Tony Shields has been fascinated with mushrooms for as long as he can remember.
As a kid, the Edmonton, Alberta-based Shields recalls asking him mom for a mushroom-growing kit from the local garden center—even though such kits were scarce at the time.
These days, Shields’s fungi obsession has turned into FreshCap Mushrooms, which he runs with his wife, Tegan. It’s a venture that sells ‘shroom supplements that are sourced with help from fellow mushroom growers. It also acts as a hub to pass on knowledge to people curious about growing mushrooms at home.
We spoke to Shields about some of the most eye-catching mushrooms he’s shared via Instagram, why mushrooms can be beneficial for dogs, plus some key dos and don’ts to remember when you’re out foraging for fungi.
The First Step To Growing Mushrooms At Home
If you’ve been contemplating growing some mushrooms at home, Shields strongly advises beginning with a mushroom-growing kit.
“It’s basically just a pre-made fruiting block,” he says. “All you have to do is cut open the bag and keep it humid. Once you do that, you should have a pretty good idea of how mushrooms grow and hopefully get inspired to grow more.”
Shields also recommends starting out with Oyster or Lion’s Mane mushrooms.
Expanding Your Mushroom Collection
The next stage in your mushroom-growing adventure is to pick up some “pre-made grain spawn.” Shields says this “will allow you to grow mushrooms on a larger scale, on straw or hardwood sawdust.”
After that, Shields says most people “start making their own grain spawn, building a mushroom lab and learning how to propagate and store mushroom cultures. This requires some pretty serious equipment and dedication to the hobby, but from there the possibilities are endless!”
The Unique Super Power Of Mushrooms
“Some mushrooms have been revered for their health benefits for hundreds of years,” says Shields. “But the important thing to remember is that not all mushrooms are created equal. To be called a medicinal mushroom is a pretty high bar to pass.”
Shields adds that, in general, medicinal mushrooms “are known to support our immune system and, in turn, our health.”
But specific medicinal mushrooms can also posses what he calls “a unique super power.” He says Cordcyceps are often used by athletes for “increased energy and endurance,” while Lion’s Mane helps improve focus and mental clarity. Turkey Tail “is high in fungal beta-d glucans and is used to boost immunity.”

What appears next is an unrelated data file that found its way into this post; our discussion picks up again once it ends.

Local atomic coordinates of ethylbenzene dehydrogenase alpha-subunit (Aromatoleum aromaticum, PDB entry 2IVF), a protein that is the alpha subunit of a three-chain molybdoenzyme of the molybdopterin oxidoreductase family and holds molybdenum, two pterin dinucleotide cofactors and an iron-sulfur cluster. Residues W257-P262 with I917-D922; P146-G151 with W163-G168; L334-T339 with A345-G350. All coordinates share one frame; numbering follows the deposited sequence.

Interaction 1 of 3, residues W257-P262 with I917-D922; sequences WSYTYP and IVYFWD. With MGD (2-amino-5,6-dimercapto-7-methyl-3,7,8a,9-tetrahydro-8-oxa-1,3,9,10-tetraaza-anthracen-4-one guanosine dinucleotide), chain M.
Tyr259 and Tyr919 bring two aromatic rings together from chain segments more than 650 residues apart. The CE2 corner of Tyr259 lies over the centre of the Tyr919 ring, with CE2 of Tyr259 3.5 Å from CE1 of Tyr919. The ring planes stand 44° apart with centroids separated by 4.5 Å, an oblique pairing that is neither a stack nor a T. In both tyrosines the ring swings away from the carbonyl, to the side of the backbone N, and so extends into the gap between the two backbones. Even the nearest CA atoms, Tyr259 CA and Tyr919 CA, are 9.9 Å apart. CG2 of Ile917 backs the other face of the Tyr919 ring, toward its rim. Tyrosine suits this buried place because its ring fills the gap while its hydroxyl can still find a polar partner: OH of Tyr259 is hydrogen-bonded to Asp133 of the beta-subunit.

Why Dogs Love Mushrooms
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What amazing foraging buddies @tommyandchaga ??? Great find poochies! . . . ? @tommyandchaga . . . #yellowmorels #blackmorels #springersrule #projectupland #morchellaelata #africanbaskets #opinelknife #foragingdog #mushroomknife #mushroomdog #workinggundogs #workingspringers #uplandgundog #morchellaesculenta #dogsofinstagram
“Dogs can benefit from medicinal mushrooms in many of the same ways that humans do,” says Shields.
“We found that many people were actually using our Freshcap Mushrooms extract powders by sprinkling it on their dog’s kibble. Primarily, mushrooms are used to support immune function and overall health. Dogs may also benefit from allergy relief, increased energy and digestive support.”
Behold The Wrinkled Peach Mushroom!
When it comes to striking mushrooms, Shields points to the Rhodotus Palmatus as one of the most attention-grabbing ones out there. Colloquially known as the Wrinkled Peach, these rare mushrooms aren’t actually considered safe to eat—but Shields says “it was the beauty, rarity and serendipity of finding it that was special for me.”
He adds that Pink and Yellow Oyster mushrooms are also reliable attention grabbers: “They are so vividly colored they almost look unnatural. They are certainly head-turners at the farmers market!”
A Word On Foraging
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You have to look close to find these tiny gems in the forest. Chlorociboria aeruginascens. Good find @freshcaptony . . . #mycology #mushroomsofinstagram #mushrooms #fungi #mushroom #wildlife #nature #naturephotography #shrooms #fantasticfungi #fungusamongus #naturephotography #naturelover #mushroomphotography
Finally, if you feel the calling to saunter off on a mushroom-foraging mission, Shields cites an old saying as some sagely advice: “There are old mushroom hunters and there are bold mushroom hunters, but there are no old, bold mushroom hunters.”
“The bottom line is, no meal is worth dying for,” he says. “Do not eat a mushroom unless you are 100 percent sure of its identity. Hook up with your local mycological society and go on some group forays to learn the species in your area. Learn about the poisonous ones as well as the edible ones so you can be confident in your abilities.”
Check out more of FreshCap Mushrooms at Instagram.